Monday, March 20, 2017

Theda Bara: First Sex Symbol of the Silver Screen

My hometown of Cincinnati is the hometown of some very famous screen legends including mega-director Steven Spielberg, actress/singer Doris Day and actress/dancer Vera-Ellen. Another famous legend who hailed from these parts is Theda Bara, the silver screen's first sex symbol.

As a sex symbol, Theda's real life didn't exactly fit that mold. She experienced no scandals, had no substance abuse problems, and she was only married once, and happily at that. And although she retired from the screen while still in her prime before the advent of talking pictures, when she passed away decades later in 1955 at the age of sixty-nine, she died wealthy.

Here's more about this unconventional sex symbol from Wikipedia:

Bara was one of the most popular actresses of the silent era, and her femme fatale roles earned her the nickname The Vamp (short for vampire). Bara made more than 40 films between 1914 and 1926, but most were lost in the 1937 Fox vault fire. After her marriage to Charles Brabin in 1921, she made two more feature films and retired from acting in 1926.


She was born Theodosia Burr Goodman in Cincinnati, Ohio. Her father was Bernard Goodman (1853–1936), a prosperous Jewish tailor born in Poland. Her mother, Pauline Louise Françoise (née de Coppett; 1861–1957), was born in Switzerland.

The origin of Bara's stage name is disputed; The Guinness Book of Movie Facts and Feats says it came from director Frank Powell, who learned Theda had a relative named Barranger, and that "Theda" was a childhood nickname. In promoting the 1917 film Cleopatra, Fox Studio publicists noted that the name was an anagram of Arab death, and her press agents claimed inaccurately that she was "the daughter of an Arab sheik and a French woman, born in the Sahara."

At the height of her fame, Bara earned $4,000 per week. She was one of the most popular movie stars, ranking behind only Charlie Chaplin and Mary Pickford. Bara's best-known roles were as the "vamp", although she attempted to avoid typecasting by playing wholesome heroines in films such as Under Two Flags and Her Double Life. She also appeared as Juliet in a version of Shakespeare's Romeo and Juliet. Although Bara took her craft seriously, she was too successful as an exotic "wanton woman" to develop a more versatile career.

To read more about Theda Bara, click here.

Are you familiar with Theda Bara? Thanks for visiting and have a great week!

Monday, March 13, 2017

Charles Thomas: Inspiration to Integrating Pro-Ball

Baseball season is just around the corner, so today I'm republishing a post about Charles Thomas, the man who inspired Branch Rickey to integrate professional baseball.

Below is information compiled from the American Dental Association News. Not only was Thomas an extraordinary athlete, he went on to become a dentist.

Charles Thomas was born in West Virginia in 1881, but his family moved to Zanesville, Ohio, when he was 3 years old. In high school, Thomas was a star athlete in baseball, football and track.  In 1903 he began college at Ohio Wesleyan University in Delaware, Ohio where he played fullback on the football team.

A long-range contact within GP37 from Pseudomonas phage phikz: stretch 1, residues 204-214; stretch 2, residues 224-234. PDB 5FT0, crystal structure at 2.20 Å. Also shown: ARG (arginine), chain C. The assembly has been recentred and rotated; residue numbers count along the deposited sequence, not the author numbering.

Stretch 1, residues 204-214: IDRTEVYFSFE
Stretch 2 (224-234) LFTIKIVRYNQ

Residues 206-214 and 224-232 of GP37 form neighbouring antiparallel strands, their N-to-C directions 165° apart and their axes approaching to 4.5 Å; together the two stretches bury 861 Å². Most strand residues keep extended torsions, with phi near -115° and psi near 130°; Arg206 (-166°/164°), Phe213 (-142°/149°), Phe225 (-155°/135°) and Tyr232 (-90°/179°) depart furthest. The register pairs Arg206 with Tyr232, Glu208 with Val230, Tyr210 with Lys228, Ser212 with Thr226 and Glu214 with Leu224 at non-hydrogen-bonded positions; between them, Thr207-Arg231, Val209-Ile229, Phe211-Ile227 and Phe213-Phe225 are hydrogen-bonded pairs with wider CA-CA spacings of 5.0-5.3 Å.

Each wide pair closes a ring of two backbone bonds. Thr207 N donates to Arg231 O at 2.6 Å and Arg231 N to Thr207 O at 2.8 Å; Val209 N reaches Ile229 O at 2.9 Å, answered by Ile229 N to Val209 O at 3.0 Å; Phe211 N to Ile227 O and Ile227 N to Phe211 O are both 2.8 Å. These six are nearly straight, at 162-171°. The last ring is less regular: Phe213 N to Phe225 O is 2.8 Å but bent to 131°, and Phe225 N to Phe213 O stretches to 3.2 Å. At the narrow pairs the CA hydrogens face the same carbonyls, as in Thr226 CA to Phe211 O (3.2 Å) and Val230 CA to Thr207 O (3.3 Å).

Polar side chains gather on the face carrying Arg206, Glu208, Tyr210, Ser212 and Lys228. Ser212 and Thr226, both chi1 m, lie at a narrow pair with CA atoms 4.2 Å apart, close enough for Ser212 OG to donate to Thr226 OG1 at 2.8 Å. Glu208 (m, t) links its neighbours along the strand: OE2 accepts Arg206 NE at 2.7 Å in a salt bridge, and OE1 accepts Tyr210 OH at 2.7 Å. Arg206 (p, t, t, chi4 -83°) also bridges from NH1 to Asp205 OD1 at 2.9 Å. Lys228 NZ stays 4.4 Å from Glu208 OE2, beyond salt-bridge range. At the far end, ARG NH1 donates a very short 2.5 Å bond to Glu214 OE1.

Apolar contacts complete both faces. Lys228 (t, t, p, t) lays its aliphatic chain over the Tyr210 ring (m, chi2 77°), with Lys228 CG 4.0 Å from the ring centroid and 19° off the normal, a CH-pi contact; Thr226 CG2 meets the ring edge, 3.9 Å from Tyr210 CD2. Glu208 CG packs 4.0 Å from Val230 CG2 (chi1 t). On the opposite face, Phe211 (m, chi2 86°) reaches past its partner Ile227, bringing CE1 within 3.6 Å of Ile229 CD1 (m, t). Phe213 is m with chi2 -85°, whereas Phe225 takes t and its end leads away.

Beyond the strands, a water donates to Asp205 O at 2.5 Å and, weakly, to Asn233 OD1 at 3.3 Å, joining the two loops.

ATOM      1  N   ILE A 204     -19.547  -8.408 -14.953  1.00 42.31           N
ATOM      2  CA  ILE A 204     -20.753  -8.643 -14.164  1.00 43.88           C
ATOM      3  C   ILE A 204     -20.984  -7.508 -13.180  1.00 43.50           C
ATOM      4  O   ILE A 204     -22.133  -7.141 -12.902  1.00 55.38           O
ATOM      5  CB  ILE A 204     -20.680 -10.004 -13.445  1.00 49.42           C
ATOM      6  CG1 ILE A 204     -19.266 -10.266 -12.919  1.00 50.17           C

While at Ohio Wesleyan, he met Branch Rickey, the future Brooklyn Dodgers' executive, who was also a two-sport college athlete. When Rickey's playing days ended, he became Ohio Wesleyan's baseball coach and recruited Thomas to replace him as the team's catcher.

At the time, Thomas was Ohio Wesleyan University's only black ballplayer. Several times, Thomas-led teams were refused admission onto their opponents' field because of his skin color.

It's said that Branch Rickey's vision of integrating America's pastime stemmed from his time at Ohio Wesleyan in the early 1900s, and several accounts reveal that Thomas had a lasting impact on him.

During a 1903 road trip, the Ohio Wesleyan baseball team traveled to South Bend, Indiana. When Thomas was refused lodging at a hotel, Rickey asked that Thomas be allowed to sleep on a cot in his room.

Later that evening, Rickey found Thomas upset and crying. According to Rickey, Thomas said, "It's my skin. If I could just tear it off, I'd be like everybody else. It's my skin..."

Years later, Rickey told the Brooklyn Dodgers broadcaster Red Barber about Thomas. Barber recounted this story in "Baseball: A Film by Ken Burns."

"For 41 years, I have heard that young man crying," Mr. Rickey told Mr. Barber. "Now, I am going to do something about it." 

To read more about Charles Thomas and Branch Rickey, check out Black Pioneers of College Baseball.

Had you ever heard of Charles Thomas? And by the way, are you looking forward to baseball season? Thanks for visiting and have a great week!

Originally published 3/3/14.

Monday, March 6, 2017

Good 'n Easy Beef 'n Gravy


There's nothing like a hearty plate of comfort food, and when it's easy to prepare, that's icing on the cake! With that said, a recipe can't get more simple than this one from one of my favorite crock pot cookbooks, Fix-It and Forget-It. Enjoy!

Good 'n Easy Beef 'n Gravy

3 lbs. beef roast, cubed
1 envelope dry onion soup mix
1/2 cup beef broth
10 3/4-oz. can cream of mushroom or cream of celery soup
4-oz. can sliced mushrooms, drained

Combine all ingredients in slow cooker. Cover and cook on LOW 10-12 hours.

What's your favorite comfort food?

Thanks for visiting and have a great week!